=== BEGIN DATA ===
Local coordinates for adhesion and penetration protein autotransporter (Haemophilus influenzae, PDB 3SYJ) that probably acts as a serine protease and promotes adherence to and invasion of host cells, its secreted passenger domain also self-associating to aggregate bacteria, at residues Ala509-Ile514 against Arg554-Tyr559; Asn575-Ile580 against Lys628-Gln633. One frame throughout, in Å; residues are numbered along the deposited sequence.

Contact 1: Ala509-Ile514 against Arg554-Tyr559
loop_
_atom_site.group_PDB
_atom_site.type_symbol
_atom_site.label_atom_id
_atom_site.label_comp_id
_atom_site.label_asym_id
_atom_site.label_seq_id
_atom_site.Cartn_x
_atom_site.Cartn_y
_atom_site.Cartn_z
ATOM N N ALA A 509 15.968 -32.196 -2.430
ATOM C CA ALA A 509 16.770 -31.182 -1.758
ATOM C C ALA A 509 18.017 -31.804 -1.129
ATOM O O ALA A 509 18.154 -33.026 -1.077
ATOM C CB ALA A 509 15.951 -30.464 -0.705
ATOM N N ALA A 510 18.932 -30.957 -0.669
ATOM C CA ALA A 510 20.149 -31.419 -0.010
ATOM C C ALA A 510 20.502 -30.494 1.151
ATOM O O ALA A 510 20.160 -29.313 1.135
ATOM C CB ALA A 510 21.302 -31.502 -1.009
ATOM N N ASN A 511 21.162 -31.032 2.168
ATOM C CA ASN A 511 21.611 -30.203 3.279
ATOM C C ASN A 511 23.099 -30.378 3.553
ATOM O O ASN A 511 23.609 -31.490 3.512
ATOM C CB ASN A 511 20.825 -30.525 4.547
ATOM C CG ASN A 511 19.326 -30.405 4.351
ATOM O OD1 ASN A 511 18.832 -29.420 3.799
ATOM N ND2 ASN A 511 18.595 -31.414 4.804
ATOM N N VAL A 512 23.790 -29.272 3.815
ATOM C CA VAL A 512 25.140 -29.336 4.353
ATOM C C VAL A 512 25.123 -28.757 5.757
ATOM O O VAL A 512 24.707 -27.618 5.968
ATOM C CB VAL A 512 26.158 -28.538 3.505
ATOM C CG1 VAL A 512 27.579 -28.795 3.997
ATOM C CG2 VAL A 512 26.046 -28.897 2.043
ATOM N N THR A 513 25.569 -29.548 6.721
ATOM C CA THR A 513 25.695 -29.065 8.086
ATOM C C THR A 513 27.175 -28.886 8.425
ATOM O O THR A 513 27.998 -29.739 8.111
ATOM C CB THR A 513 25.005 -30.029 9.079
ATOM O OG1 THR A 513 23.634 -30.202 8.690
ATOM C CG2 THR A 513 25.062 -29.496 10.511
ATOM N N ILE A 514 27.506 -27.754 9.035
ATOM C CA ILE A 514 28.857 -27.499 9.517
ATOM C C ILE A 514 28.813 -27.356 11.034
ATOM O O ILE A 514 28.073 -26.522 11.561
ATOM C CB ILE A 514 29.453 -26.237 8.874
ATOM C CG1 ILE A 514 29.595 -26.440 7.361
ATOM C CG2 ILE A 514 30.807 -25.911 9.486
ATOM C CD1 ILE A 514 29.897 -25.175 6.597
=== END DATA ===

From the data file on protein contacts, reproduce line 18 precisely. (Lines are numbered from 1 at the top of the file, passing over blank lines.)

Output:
ATOM N N ALA A 510 18.932 -30.957 -0.669